# Oh my delta!

1. Apr 12, 2006

### gulsen

I know $$\Delta W$$, $$dW$$, $$\partial W$$. But what does $$\delta W$$ exactly mean? How does it differ from the previous ones?

2. Apr 12, 2006

### Staff: Mentor

Is that the Dirac delta? Where have you seen the symbol?

3. Apr 12, 2006

### gulsen

Of course it's not Dirac delta.
Classical mechanics book. It's somekind of infintesimal change in work.

4. Apr 12, 2006

### Staff: Mentor

Okay, whatever. What does this classical mechanics book say about it? How is it used differently compared to the first delta symbol in your original question?

5. Apr 12, 2006

### HallsofIvy

Staff Emeritus
Then ask in a physics forum, not mathematics.

6. Apr 12, 2006

### gulsen

It's mathematical operator.
Replace the W with something else if you like. Satisfied?

7. Apr 12, 2006

### Staff: Mentor

Bump...........

8. Apr 12, 2006

### arildno

The VARIATION of a quantity W is very often written as $\delta{W}$

9. Apr 12, 2006

### gulsen

Whoops! Sorry, I didn't notice your post. Really sorry!
That notation pops-up in many places, especially in Lagrangian. I've had a quick look at wikipedia, and found a page containing that notation (at the bottom of the page). I just though this a famous-to-all notation.

I had this somewhere in my after reading this post of Clasius2. I was actually looking for a rigorous definition of it, from the standpoint of a mathematician.

10. Apr 12, 2006

### Integral

Staff Emeritus
That notation falls into the category of symbolism which is defined as you go. Different authors will use it in different ways. It does not have a standard mathematical definition, being a parameter of a physical system which should be defined or clear from context when it is used.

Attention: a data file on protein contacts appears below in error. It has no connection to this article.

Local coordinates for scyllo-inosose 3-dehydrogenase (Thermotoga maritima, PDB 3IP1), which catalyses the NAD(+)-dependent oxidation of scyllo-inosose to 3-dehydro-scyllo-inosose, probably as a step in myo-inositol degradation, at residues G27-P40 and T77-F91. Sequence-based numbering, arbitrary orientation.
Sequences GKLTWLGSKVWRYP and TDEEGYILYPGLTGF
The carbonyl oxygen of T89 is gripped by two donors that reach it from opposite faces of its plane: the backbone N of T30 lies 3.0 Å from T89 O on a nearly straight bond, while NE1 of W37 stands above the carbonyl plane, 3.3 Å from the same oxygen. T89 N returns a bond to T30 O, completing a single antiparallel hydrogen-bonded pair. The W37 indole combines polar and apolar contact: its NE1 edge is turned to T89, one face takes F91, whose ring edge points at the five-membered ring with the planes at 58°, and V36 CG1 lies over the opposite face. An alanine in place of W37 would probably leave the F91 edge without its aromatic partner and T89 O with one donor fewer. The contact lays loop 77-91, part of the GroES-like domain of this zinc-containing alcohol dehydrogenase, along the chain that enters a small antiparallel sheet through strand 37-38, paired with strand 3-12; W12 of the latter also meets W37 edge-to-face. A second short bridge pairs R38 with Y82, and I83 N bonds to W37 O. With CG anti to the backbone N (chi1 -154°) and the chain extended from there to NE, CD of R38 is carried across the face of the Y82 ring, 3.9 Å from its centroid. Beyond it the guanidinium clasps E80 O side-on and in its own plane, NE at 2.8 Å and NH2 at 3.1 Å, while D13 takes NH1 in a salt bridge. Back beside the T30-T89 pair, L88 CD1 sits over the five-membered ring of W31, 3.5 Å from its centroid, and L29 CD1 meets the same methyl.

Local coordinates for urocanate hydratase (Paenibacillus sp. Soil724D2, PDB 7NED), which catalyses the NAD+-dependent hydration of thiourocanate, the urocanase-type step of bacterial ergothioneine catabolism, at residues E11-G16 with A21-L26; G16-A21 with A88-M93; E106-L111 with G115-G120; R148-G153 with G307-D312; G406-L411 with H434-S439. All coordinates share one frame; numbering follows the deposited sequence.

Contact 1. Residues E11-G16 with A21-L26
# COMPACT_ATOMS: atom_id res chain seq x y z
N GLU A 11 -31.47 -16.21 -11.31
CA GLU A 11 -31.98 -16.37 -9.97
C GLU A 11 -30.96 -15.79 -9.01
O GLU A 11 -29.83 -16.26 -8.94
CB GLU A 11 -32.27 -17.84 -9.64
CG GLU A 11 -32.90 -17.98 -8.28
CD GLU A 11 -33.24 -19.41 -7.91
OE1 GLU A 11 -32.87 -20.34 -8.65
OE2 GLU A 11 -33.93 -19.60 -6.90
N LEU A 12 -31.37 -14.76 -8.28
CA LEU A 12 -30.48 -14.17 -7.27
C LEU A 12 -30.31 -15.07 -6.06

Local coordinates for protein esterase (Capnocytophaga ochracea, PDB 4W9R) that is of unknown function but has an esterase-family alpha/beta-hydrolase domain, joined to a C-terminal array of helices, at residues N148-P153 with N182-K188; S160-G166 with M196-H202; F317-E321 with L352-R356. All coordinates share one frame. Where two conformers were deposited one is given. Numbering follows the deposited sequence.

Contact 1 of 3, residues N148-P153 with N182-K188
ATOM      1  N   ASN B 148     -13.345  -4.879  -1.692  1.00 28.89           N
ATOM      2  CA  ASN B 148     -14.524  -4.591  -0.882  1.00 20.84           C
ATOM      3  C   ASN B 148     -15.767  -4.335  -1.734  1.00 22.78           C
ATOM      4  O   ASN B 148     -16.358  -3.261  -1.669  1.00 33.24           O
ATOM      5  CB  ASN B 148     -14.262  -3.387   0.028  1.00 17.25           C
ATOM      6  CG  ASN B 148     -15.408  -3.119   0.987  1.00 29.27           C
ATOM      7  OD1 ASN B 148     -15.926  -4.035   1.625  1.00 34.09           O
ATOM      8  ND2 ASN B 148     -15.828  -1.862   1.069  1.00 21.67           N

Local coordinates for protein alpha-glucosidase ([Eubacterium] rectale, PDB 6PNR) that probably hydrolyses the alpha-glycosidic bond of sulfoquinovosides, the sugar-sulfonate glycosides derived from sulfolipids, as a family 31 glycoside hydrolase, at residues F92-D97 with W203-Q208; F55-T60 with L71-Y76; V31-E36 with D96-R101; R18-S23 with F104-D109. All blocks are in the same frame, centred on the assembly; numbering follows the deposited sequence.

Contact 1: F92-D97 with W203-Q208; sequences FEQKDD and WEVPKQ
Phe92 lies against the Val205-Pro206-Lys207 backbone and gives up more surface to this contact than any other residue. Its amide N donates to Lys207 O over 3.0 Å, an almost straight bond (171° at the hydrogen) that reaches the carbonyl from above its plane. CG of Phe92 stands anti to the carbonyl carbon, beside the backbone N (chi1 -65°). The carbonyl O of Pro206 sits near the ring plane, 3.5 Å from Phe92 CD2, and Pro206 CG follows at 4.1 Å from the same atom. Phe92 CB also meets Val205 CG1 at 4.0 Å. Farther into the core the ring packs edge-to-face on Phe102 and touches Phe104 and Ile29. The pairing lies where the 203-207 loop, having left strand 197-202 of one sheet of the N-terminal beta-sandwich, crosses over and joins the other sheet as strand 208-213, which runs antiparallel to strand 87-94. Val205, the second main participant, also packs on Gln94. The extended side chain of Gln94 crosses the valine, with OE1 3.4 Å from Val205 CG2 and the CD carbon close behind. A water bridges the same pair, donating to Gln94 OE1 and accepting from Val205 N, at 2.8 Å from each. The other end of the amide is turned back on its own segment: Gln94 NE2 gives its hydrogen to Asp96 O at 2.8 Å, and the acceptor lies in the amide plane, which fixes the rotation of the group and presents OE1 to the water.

In the link to the Lagrangian you provided it is used to state the "Least action principle". To understand it's meaning you will need to research that term since the author of the article assumes you know about that. So when you understand least action principle then you will understand how it is used in that context.

11. Apr 14, 2006

### dextercioby

It stands for the G^ateaux derivative of the action integral.

Daniel.

12. Apr 14, 2006

### Rach3

It's the differential of a functional.

You have a "functional", a function defined on a space of functions (paths in configuration space). This function assigns to each path, a real scalar, the work associated with that path. Remember with ordinary derivatives, you look at the displacement dy resulting from an infinitesimal dx. There's an analagous concept with functionals, the infinitesimal $\delta W$ associated with an infinitesimal change in path $\,\delta J$ (or whatever notation you use). Look it up in whatever resource you have available on Calculus of Variations.

In this case I do not think it refers to the action integral, that is usually notated by S and the differential $\delta S$.